from Pressure Points and Middle East Program

Against Spying on Foreign Leaders

October 25, 2013

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Blog posts represent the views of CFR fellows and staff and not those of CFR, which takes no institutional positions.

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Reading the news stories about alleged U.S. spying on Angela Merkel’s cell phone, an old memory came to mind.

In the Reagan second term I was Assistant Secretary of State for Inter-American Affairs, or Latin America. One day my CIA counterpart told me an opportunity had been presented to place a bug in the office of a Latin American president. Would I authorize it? That was above my pay grade, I told my colleague, and I needed to ask my boss, Secretary of State George Shultz.

I did ask Shultz and he rejected the idea. The country in question was not Cuba, an enemy state allied with the USSR. It was a friendly state, with an elected president, and Shultz thought there was no excuse for spying on that president in this way. It offended him, it was unnecessary, it was a bad precedent, it was no way to treat friends.

I am confident that if the technology we have today had been available then and he’d been asked whether we should spy on the cell phones of allied leaders, he’d have said no. He was right back in the 1980s, and the same rules ought to apply-- so I very much hope these allegations about Merkel are wrong. It is one thing to pick up a random leader phone call because we have some intelligence operations in a capital city, but quite another to target the cell phone of an allied, democratically elected, friendly leader. In fact, if we picked up any Merkel calls as part of broader operations we should have warned her that her conversations were unsafe, not honed in and picked up more.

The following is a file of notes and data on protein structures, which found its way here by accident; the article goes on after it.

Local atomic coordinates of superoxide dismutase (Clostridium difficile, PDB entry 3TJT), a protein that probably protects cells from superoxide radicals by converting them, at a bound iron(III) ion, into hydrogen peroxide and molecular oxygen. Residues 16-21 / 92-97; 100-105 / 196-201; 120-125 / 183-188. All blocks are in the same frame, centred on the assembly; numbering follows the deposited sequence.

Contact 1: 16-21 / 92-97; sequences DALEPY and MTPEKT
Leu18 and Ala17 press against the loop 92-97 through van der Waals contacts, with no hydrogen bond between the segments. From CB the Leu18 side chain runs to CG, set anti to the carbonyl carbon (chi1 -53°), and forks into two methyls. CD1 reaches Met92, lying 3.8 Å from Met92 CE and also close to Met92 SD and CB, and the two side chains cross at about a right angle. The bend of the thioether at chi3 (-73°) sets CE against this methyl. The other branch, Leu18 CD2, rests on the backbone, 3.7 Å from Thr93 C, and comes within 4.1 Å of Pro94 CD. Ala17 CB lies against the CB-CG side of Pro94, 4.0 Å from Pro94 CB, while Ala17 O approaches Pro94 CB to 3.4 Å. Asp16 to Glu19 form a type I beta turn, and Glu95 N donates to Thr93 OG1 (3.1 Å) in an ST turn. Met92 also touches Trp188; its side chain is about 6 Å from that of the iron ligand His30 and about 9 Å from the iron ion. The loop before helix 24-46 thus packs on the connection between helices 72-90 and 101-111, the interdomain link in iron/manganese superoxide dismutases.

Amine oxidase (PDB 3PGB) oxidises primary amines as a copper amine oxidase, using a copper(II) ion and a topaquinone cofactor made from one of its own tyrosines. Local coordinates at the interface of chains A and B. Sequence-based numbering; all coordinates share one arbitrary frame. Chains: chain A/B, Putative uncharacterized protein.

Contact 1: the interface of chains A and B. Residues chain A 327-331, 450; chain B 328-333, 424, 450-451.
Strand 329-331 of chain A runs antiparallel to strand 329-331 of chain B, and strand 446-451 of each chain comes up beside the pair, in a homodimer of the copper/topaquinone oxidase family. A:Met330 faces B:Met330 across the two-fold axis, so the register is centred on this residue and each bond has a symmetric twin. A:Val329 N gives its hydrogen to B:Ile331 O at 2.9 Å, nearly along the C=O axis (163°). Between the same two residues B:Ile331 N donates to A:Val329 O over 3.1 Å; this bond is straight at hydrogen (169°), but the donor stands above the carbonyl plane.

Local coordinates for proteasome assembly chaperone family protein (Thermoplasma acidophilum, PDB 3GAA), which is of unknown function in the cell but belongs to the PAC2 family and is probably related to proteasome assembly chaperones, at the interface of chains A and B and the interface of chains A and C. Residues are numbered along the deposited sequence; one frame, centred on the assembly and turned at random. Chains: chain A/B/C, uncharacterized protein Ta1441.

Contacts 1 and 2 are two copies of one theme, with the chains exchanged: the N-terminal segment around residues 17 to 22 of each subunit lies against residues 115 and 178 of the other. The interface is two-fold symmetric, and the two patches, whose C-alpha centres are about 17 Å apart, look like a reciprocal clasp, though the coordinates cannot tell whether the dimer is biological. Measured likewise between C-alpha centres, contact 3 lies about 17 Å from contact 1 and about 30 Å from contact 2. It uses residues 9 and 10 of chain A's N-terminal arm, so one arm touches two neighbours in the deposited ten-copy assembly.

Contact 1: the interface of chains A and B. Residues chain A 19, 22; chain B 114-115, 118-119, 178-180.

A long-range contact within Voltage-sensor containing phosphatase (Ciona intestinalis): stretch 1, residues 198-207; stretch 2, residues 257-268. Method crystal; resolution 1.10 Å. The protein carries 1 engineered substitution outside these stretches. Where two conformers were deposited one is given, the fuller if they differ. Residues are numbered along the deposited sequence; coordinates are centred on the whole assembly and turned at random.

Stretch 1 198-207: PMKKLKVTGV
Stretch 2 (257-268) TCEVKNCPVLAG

Most of the European objections to alleged NSA activities strike me as ridiculous. They spy, we spy, and everyone knows it. Everyone knows or should know that a cell phone is a radio, and every call can be picked up with equipment available at Radio Shack. National leaders should be careful and their own spy agencies should protect them.

But targeting allied leaders like Merkel is a huge mistake-- and again, I don’t know if we did it or not and hope we did not. If we did, who knew about it? Was the president getting this intel, these records of leaders calls and texts? Because if he was --and who else but the President, Vice President, and a tiny selection of top officials would see such material?-- the President has made a great error of judgment in permitting this activity. He owes Merkel an apology. And he owes the American people one as well.

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